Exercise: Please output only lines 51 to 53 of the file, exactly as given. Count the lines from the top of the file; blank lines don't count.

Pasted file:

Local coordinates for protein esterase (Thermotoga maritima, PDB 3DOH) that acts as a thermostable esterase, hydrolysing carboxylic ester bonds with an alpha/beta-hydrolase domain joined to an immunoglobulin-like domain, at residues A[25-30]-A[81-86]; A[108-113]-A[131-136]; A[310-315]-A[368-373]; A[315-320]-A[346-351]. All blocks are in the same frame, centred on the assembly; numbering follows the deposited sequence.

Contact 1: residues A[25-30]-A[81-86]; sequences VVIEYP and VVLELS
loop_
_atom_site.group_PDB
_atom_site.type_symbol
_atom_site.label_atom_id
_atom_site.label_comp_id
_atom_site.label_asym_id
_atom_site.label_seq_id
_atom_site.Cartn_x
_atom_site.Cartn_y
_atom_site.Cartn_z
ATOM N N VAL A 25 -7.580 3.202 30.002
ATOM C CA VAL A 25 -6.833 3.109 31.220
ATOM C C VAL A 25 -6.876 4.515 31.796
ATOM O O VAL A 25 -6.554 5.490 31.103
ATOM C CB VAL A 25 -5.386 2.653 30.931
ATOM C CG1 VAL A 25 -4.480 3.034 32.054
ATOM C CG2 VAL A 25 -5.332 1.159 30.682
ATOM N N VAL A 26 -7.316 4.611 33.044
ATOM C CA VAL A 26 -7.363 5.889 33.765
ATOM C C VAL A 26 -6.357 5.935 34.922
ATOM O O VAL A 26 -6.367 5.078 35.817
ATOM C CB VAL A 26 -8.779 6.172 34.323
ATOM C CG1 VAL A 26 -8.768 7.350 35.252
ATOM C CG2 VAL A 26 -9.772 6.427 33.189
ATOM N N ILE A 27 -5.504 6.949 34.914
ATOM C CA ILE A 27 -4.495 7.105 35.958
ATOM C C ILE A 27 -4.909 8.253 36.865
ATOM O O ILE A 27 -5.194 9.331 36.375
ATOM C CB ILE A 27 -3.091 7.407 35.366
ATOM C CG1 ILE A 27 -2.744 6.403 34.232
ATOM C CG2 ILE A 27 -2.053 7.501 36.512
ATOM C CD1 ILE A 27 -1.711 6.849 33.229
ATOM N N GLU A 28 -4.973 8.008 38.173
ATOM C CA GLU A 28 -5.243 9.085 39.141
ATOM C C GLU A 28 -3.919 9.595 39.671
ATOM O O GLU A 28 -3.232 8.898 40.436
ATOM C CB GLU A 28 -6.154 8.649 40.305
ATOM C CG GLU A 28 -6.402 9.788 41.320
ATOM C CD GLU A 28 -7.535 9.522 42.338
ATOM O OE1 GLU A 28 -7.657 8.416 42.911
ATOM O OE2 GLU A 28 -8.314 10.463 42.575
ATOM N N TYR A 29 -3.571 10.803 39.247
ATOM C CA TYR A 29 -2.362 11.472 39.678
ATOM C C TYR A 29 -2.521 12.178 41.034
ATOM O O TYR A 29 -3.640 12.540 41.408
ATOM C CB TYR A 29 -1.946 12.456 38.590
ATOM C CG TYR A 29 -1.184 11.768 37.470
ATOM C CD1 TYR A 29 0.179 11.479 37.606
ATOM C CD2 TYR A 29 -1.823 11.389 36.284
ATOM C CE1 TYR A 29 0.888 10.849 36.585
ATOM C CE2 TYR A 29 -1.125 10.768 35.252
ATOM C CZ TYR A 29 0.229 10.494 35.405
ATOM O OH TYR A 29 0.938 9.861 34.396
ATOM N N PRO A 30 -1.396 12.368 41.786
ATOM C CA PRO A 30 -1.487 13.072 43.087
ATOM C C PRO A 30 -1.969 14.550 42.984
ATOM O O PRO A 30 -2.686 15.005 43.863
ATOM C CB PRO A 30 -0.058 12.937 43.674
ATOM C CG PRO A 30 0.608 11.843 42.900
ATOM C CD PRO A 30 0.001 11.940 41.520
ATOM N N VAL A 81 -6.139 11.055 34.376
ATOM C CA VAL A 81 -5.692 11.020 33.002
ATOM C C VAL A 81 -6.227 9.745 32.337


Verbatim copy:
ATOM C CD2 TYR A 29 -1.823 11.389 36.284
ATOM C CE1 TYR A 29 0.888 10.849 36.585
ATOM C CE2 TYR A 29 -1.125 10.768 35.252